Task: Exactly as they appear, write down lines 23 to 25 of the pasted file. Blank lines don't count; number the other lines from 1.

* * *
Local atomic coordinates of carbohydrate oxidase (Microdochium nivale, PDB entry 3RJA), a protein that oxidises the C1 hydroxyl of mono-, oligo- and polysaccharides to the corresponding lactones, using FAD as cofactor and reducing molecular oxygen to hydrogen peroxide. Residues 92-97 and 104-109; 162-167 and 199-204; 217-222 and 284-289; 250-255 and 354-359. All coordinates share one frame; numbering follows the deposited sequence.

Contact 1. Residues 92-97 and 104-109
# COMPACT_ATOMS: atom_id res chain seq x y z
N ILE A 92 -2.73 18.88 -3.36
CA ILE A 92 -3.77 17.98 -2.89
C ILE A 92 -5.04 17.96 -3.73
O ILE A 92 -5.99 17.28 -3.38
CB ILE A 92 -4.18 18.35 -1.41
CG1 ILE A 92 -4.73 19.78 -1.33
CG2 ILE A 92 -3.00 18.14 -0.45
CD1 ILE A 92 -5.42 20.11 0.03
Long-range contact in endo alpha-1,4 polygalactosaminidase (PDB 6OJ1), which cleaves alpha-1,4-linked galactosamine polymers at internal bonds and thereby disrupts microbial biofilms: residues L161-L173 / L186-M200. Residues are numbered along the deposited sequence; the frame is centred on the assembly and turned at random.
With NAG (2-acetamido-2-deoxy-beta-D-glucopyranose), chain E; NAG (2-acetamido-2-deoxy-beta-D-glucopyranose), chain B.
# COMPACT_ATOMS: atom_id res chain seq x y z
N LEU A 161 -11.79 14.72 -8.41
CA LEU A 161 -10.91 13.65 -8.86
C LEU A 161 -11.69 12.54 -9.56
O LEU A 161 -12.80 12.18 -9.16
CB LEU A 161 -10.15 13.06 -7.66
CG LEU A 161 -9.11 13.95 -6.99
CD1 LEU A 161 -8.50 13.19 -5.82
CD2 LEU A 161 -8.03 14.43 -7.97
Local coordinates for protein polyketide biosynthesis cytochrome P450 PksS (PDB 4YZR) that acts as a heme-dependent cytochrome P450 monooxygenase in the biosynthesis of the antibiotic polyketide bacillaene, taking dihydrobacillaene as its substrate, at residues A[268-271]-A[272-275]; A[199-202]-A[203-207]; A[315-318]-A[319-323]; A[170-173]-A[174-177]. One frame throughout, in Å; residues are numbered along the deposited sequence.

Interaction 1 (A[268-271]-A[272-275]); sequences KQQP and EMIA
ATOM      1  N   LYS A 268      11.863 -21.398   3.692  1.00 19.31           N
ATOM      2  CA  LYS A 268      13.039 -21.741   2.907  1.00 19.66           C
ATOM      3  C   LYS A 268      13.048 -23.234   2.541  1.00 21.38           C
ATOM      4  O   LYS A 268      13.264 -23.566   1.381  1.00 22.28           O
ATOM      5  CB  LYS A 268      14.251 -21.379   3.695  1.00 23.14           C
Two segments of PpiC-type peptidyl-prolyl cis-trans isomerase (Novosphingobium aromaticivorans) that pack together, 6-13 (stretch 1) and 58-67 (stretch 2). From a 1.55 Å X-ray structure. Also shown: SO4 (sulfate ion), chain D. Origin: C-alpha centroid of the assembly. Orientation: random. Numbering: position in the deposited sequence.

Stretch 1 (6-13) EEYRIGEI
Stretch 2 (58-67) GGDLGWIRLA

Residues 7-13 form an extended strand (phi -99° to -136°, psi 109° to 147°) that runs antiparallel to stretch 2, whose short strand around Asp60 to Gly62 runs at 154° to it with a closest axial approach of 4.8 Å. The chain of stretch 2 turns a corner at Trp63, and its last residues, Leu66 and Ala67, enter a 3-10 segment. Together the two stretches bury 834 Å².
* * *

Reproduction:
Local coordinates for protein polyketide biosynthesis cytochrome P450 PksS (PDB 4YZR) that acts as a heme-dependent cytochrome P450 monooxygenase in the biosynthesis of the antibiotic polyketide bacillaene, taking dihydrobacillaene as its substrate, at residues A[268-271]-A[272-275]; A[199-202]-A[203-207]; A[315-318]-A[319-323]; A[170-173]-A[174-177]. One frame throughout, in Å; residues are numbered along the deposited sequence.

Interaction 1 (A[268-271]-A[272-275]); sequences KQQP and EMIA
ATOM      1  N   LYS A 268      11.863 -21.398   3.692  1.00 19.31           N